January 29, 2023
Ithaca, NY | 38°F


Ukulele players seek appreciation for quirky music

At more than 6 feet tall, Ithaca College junior Nick Bombicino is physically intimidating, but the broad-shouldered funnyman is also a natural performer with a silky, deep voice who plays piano, drums and brass instruments. His large hands look as though they could crush his tiny ukulele. But for Bombicino, that sight gag is part of the Hawaiian instrument’s appeal.

Junior Nick Bombicino sings and strums his ukulele Tuesday outside the Roy H. Park School of Communications. He and junior Connor Franklin create mash-ups of pop songs for the ukulele. Lauren Decicca/The Ithacan

“It’s small, and I’m a bigger guy, and I’m tall, so holding this tiny little thing is a little bit ridiculous,” he said.
It’s a gag that Bombicino and fellow ukulele player junior Connor Franklin aim to share with other students. They have played their original mash-ups at Voicestream concerts, since both are members of the
college’s coed a cappella group, and late at night at weekend parties. Senior Danielle Hendrickson said the duo’s performance at the Block IV Voicestream concert last May was a pleasant surprise.
“It was very unexpected, and I was pretty impressed,” she said. “It’s a really strange addition, but it sounds adorable.”
Bombicino first picked up the ukulele in high school in order to teach an actor in a play he directed and met Franklin through Voicestream in 2008. Franklin, who is known for performing barefoot, received his baritone ukulele as a Christmas gift from a relative (“I think by mistake,” he said). He also plays the guitar and the piano but said he’s partial to the ukulele.
“It’s a lot of fun to perform with because you can focus more on your performance,” he said. “There’s two less strings to worry about than if you’re playing a guitar.”
During performances Bombicino and Franklin strum away on their ukuleles, each singing a different pop song while managing to stay in sync without throwing the other off. The result is an offbeat and funny musical performance.
Because the ukulele is seen as more of a humorous instrument, its credibility is always questioned. Both Franklin and Bombicino agree that while there is potential to be taken seriously with a ukulele, like famous Hawaiian artist Israel Kamakawiwo’ole, there is also a tonal quality inherent to the ukulele that makes legitimacy difficult outside of Hawaii, where the instrument is used for traditional island ceremonies and rituals.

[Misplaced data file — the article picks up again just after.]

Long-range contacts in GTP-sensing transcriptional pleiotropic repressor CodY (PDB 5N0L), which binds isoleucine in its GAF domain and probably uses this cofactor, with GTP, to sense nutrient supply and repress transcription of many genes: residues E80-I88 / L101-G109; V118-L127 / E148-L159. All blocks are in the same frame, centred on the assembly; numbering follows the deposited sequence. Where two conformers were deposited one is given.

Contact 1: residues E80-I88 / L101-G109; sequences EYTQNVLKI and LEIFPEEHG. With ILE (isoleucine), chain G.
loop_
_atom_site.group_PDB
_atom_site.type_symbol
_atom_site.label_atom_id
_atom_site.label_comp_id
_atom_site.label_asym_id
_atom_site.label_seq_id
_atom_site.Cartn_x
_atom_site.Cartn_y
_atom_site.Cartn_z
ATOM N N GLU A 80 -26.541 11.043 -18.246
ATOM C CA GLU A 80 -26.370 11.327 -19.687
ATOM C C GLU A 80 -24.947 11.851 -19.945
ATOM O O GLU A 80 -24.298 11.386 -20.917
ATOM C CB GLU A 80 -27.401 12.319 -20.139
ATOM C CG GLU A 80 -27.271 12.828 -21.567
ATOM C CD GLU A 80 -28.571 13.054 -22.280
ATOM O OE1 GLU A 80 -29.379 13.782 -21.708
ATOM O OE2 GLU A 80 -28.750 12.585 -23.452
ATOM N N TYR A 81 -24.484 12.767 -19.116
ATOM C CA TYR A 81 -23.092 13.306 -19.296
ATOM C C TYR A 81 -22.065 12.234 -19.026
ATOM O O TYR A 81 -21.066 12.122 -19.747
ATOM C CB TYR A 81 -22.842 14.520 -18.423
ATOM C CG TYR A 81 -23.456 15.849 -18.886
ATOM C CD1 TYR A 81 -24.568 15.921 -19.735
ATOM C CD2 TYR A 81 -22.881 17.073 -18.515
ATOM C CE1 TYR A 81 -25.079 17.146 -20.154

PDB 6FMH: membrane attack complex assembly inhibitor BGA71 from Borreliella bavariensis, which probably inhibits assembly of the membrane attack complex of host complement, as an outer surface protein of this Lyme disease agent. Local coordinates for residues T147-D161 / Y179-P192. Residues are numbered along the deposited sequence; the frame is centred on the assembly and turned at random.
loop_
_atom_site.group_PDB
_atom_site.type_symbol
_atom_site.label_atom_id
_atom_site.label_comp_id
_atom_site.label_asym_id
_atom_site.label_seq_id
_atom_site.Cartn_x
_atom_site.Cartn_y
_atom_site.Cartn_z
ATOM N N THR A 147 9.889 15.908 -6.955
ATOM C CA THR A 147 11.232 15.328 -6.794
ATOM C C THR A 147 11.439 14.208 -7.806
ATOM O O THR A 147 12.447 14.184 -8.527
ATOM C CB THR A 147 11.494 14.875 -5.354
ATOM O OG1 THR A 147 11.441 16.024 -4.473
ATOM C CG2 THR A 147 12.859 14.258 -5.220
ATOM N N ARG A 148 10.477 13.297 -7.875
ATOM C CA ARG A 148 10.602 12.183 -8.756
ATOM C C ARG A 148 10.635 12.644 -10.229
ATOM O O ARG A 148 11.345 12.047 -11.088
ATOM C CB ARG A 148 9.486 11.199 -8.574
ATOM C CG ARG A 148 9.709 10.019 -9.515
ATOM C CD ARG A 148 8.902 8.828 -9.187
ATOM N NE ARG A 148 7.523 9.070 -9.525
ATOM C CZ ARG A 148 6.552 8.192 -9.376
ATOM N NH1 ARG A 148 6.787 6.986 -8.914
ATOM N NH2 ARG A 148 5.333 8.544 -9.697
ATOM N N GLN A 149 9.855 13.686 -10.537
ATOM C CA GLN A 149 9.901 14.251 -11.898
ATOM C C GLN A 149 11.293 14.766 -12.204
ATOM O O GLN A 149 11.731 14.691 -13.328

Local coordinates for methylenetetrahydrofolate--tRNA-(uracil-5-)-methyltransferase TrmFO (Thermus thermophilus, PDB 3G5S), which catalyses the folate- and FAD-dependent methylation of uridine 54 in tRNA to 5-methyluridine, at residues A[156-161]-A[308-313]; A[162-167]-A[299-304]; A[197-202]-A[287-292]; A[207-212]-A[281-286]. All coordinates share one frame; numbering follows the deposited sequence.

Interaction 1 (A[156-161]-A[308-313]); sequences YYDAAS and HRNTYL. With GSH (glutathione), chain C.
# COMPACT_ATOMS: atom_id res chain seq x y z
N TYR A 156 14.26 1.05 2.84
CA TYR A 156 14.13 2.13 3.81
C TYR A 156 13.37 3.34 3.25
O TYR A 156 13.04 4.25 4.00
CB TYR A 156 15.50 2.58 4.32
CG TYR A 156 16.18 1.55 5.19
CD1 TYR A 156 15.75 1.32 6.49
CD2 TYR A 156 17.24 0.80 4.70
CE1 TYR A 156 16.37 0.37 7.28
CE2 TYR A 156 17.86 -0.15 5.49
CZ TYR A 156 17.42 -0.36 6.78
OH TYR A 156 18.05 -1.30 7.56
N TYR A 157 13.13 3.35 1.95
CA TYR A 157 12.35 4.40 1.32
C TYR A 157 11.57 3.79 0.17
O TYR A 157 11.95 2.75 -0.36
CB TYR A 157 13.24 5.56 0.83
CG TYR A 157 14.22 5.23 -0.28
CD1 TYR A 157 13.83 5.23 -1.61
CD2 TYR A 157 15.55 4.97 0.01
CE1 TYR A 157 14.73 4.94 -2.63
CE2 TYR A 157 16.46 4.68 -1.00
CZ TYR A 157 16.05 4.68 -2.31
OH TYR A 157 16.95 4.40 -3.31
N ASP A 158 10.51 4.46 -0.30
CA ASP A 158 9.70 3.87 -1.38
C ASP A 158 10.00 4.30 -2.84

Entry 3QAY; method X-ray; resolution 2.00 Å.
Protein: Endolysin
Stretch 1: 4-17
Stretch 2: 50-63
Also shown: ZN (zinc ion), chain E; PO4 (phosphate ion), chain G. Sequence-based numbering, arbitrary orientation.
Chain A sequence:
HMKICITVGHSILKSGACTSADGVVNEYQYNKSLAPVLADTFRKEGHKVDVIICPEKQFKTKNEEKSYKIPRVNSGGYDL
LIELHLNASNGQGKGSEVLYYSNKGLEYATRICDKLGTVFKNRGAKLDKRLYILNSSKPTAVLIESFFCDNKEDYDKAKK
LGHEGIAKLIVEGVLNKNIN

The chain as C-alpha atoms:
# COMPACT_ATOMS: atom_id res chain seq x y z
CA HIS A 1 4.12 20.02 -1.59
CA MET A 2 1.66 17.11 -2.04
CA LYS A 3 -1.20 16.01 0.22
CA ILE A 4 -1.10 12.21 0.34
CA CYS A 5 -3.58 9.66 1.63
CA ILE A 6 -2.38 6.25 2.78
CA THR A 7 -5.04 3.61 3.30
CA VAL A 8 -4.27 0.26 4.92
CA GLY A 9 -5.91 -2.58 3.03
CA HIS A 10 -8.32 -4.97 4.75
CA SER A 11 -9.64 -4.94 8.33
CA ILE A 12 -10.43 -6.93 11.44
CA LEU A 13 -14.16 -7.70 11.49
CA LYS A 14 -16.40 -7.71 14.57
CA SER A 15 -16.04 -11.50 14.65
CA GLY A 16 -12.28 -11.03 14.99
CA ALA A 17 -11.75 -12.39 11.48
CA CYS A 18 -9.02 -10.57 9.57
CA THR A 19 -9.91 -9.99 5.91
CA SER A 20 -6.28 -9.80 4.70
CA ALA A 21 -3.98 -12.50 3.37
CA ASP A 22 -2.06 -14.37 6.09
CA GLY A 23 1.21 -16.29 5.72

“There is an element of difficulty in being serious when you do have the ‘rinky-dinky-dink’ of the ukulele because, try as hard as you can, it’s very hard to get the ‘rinky-dink’ out of the ukulele,” Bombicino said.
Sophomore Lena Weinstein, who also plays the ukulele, said it has an image that is different from many other more conventional instruments.
“The ukulele is sometimes passed off as a comedy instrument,” she said. “But there’s definitely a chance to be a serious musician.”
Weinstein said Franklin and Bombicino have inspired her to lighten up the lyrics and tone of the songs that she writes for her band, The Butterbeer Experience.
“I have this reputation for writing really serious, depressing songs, and they [Bombicino and Franklin] can just take the most stupid pop songs ever and make them hysterical and worth listening to,” she said.
Bombicino and Franklin said they plan to jam with other Ithaca ukulele players like Weinstein and to find more diverse instrumentalists, like mandolin players, to collaborate with. Both plan to begin writing their own ukulele music and eventually make a master mix of Rihanna’s “Umbrella,” Paramore’s “Misery Business,” Miley Cyrus’ “See You Again” and “Dragostea Din Tea” — otherwise known as “The Numa Numa Song” — which could all be transposed to the same key for a seamless transition from one song to the next. Bombicino and Franklin hope the music will be as popular here as it is abroad.
“In England, there is a group of people who do this very seriously called the Ukulele Orchestra of Great Britain, and it’s very well-received over there,” Bombicino said. “The question is, how would it translate in the U.S.?”